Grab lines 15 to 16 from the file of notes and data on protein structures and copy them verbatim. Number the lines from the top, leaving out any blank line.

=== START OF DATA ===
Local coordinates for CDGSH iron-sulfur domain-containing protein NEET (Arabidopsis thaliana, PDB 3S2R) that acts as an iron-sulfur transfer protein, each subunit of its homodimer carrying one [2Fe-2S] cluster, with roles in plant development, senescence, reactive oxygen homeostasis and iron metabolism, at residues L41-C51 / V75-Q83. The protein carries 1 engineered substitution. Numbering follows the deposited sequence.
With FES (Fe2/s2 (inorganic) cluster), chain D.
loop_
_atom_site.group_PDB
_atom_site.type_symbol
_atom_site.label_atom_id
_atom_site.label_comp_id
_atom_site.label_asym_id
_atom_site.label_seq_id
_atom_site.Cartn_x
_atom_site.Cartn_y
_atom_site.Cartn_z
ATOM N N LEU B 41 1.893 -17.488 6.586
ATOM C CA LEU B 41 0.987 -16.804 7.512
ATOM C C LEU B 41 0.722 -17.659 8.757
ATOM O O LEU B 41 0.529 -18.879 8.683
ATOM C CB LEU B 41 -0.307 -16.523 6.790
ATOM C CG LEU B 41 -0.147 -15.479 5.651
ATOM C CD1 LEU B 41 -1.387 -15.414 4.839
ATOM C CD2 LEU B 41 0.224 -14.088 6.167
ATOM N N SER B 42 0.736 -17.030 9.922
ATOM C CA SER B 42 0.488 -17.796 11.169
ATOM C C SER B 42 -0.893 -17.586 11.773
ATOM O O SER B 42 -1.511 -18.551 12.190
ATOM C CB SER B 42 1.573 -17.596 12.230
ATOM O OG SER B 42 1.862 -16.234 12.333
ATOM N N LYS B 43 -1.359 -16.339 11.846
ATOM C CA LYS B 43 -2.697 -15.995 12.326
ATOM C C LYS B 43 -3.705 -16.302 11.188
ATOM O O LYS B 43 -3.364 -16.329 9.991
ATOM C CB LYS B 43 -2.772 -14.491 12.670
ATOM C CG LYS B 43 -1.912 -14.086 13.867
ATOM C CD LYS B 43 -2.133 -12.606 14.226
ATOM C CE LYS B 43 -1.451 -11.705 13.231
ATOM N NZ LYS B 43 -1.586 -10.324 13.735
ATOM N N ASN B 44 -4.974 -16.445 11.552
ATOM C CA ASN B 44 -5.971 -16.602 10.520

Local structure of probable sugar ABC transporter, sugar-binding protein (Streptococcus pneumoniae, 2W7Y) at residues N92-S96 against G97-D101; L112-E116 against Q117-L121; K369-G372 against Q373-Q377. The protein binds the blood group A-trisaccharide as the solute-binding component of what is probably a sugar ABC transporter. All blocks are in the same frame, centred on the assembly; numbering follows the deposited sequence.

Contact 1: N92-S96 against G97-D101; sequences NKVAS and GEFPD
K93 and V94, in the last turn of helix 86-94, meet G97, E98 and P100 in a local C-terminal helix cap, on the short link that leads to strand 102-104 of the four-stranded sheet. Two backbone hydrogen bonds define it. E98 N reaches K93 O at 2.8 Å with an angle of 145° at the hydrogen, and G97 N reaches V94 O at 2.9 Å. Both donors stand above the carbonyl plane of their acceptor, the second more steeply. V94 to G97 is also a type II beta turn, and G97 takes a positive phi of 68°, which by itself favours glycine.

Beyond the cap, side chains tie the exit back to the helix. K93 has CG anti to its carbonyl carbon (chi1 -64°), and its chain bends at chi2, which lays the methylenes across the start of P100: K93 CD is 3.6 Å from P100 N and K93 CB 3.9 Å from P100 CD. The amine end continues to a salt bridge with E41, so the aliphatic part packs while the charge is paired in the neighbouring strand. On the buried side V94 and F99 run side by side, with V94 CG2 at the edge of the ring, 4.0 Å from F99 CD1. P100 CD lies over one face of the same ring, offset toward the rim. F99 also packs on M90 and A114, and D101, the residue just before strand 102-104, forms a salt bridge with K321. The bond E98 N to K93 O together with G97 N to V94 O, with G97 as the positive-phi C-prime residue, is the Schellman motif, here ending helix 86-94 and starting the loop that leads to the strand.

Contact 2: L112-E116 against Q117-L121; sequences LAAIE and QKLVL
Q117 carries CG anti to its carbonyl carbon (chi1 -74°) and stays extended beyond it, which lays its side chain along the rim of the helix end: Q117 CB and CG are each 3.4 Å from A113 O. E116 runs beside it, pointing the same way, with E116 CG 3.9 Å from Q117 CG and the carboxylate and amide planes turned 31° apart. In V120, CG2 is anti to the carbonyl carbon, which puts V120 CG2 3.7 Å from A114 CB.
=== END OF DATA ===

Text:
ATOM C C LEU B 41 0.722 -17.659 8.757
ATOM O O LEU B 41 0.529 -18.879 8.683